On Wednesday, aside from the FOMC's decision (there's a 95% chance the Fed's not going to raise rates this time around), we're also going to start hearing about July's auto sales. June saw a marked improvement, but it's difficult to call that a trend. Indeed, if there is a trend in place, it remains to the downside.
The automaker industry desperately needs a good showing here, but somehow isn't apt to get one.
The big Kahuna, of course, is Friday's jobs report. The pros think we made enough progress to whittle the unemployment rate down from 4.0% back down to 3.9%, with 190,000 jobs created. That's not a lot of job growth, but that's not the point. Most everyone who wants a job has a job. The next evolution of the jobs picture is getting a better or higher-paying job. We'll examine that aspect of the report at the site.
Finally on Friday - as if anyone will have the time or desire to care - we'll get last month's ISM Services data. That report will round out Wednesday's ISM Manufacturing report, which again, will largely go overlooked just because few people will have time to process everything. Just for the record though, the pros think both are going to fall a little. Both remain at very strong levels all the same.
A week ago we cautioned that, though the undertow was bullish, the S&P 500 was fast-approaching a relatively important resistance line that tagged the last few major highs for the S&P 500. Sure enough, all it took was a kiss of that technical ceiling to put the rally in reverse. Take a look.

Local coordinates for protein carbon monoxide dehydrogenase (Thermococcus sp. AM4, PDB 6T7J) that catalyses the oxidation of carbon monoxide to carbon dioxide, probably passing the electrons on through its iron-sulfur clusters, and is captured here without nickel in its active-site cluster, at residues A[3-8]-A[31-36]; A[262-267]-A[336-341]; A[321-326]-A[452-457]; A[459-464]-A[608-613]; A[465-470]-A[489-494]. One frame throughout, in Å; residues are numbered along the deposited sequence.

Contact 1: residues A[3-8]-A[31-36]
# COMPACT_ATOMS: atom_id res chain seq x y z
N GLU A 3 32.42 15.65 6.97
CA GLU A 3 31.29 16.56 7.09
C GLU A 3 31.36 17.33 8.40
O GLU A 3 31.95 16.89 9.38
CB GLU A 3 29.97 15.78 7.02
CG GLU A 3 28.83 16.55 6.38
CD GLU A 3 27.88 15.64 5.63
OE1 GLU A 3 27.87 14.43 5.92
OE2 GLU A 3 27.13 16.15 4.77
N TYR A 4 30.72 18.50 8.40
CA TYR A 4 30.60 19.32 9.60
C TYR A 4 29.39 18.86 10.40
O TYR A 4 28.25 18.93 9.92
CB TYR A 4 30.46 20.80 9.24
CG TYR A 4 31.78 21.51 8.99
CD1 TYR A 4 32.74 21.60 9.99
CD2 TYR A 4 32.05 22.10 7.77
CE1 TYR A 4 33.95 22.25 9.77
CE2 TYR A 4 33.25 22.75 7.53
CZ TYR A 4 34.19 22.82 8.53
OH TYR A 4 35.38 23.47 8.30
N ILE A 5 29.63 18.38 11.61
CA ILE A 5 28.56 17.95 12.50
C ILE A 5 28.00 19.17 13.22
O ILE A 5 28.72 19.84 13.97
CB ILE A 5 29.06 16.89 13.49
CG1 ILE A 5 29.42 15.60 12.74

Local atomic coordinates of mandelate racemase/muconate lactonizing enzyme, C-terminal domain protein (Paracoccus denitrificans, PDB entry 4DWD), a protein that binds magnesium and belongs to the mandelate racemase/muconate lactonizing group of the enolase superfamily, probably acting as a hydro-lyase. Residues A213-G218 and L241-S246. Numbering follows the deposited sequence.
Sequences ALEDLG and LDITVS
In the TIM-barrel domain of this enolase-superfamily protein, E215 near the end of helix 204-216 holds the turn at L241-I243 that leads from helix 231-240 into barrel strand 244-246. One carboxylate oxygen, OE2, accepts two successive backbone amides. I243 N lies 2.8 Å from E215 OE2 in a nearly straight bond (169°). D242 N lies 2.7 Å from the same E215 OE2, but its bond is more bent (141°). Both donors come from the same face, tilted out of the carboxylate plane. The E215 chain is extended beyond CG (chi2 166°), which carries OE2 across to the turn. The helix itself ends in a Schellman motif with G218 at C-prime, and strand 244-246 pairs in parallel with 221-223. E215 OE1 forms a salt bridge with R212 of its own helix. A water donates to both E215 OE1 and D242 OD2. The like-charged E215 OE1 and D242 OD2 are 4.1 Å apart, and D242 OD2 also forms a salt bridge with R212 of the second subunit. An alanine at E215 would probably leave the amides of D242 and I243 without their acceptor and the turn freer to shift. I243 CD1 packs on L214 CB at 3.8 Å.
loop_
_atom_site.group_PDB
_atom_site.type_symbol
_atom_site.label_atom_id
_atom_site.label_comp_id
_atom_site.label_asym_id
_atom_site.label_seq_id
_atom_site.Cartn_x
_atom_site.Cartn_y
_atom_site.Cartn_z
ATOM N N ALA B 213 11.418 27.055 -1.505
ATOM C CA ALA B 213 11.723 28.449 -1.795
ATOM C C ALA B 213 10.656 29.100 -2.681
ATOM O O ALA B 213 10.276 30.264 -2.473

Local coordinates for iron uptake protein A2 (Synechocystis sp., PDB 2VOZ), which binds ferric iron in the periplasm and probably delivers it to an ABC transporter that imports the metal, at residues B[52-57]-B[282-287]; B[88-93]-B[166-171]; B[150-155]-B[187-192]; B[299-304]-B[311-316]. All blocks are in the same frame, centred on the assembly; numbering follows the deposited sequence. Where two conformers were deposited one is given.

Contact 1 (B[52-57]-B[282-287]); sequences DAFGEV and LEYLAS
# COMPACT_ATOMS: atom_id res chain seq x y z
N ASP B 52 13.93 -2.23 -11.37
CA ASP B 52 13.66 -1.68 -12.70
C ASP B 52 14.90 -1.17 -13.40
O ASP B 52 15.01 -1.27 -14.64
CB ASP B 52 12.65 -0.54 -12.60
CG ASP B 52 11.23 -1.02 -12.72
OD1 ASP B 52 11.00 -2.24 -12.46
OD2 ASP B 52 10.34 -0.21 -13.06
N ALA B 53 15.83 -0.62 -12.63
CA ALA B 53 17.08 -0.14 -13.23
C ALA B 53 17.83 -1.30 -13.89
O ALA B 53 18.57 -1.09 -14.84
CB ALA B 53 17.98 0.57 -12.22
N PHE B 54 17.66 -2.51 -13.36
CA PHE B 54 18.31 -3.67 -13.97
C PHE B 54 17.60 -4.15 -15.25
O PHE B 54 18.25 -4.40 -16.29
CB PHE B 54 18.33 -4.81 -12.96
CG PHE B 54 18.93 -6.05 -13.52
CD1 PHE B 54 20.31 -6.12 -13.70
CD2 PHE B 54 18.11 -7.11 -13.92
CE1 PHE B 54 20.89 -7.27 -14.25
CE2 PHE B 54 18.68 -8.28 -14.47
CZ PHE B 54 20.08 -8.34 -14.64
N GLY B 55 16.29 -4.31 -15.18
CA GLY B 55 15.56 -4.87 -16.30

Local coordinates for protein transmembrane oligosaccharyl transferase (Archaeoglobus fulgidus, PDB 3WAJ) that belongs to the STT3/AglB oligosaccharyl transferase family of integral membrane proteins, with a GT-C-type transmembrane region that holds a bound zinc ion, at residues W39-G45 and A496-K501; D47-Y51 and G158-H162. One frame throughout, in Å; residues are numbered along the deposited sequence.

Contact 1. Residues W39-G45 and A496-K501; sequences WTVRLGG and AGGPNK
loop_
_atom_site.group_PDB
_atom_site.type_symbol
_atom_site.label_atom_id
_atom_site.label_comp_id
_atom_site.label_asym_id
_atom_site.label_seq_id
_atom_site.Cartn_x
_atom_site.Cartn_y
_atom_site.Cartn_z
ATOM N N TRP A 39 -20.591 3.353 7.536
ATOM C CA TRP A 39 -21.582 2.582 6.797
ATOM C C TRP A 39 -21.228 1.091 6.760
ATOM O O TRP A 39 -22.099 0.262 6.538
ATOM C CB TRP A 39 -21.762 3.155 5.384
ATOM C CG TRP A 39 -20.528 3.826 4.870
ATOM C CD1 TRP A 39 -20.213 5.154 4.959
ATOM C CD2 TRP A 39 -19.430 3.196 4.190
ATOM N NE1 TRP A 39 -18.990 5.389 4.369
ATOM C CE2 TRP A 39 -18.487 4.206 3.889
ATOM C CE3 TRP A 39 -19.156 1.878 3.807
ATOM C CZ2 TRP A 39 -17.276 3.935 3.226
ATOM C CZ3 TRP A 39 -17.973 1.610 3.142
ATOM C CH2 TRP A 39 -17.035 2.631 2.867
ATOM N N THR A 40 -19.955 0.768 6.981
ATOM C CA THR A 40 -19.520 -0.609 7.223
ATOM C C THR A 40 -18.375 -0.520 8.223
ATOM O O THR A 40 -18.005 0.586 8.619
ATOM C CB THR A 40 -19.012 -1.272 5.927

It's not necessarily the end of the world. Just as the index has repeatedly bumped into a ceiling, it's also quickly found a rising floor. The pattern may well repeat itself now. Only time will tell. Just for the record though, all signs point to at least a retest of the market's recently-established floors, and there's a reasonably good chance a small pullback could finally turn into a bigger one.
One of the caution flags is the VIX. Though we've seen the market stumble a few times since starting its rally in early July, the VIX was stagnant. Not this time though. This time, it was rattled... even if only a bit. It's a start, if the bears want to capitalize on it.
Also different this time is the amount of volume behind the selling effort, though even the volume surge we saw behind Thursday's and Friday's selling doesn't tell the whole story.
The graphic below puts things in perspective; it will be a familiar one to regular BigTrends readers. The daily 'down' volume has been rising for a while, while the daily 'up' volume has been fading. This was happening even as the overall market was rising, confirming the rally was ultimately flawed.
Another big red flag is the shape of last week's bar, where the open and close were near the low, but not so much near the high. This is, in effect, akin to an upside-down hammer, signaling a transition from a net-bullish to a net-bearish environment, spurred by some major selloffs from major, market-leading names.
The daily chart of the NASDAQ tells the same story. Though it managed to fight its way to record highs again last week, Friday's stumble may have kick-started a very familiar wave of profit-taking.
On balance, all the clues say we just started a pullback. On the other hand, in the current environment that's not only politically charged but also pushed and pulled by a wave of earnings reports, nothing it set in stone. Keep everything on a short leash, and don't turn your back on the market for a moment.
Hopefully we'll have a little more certainty in a few days, but that's going to require some decisive moves under short-term moving average lines. If the bulls are going to take charge again, it's going to have to happen starting with some buying-volume growth.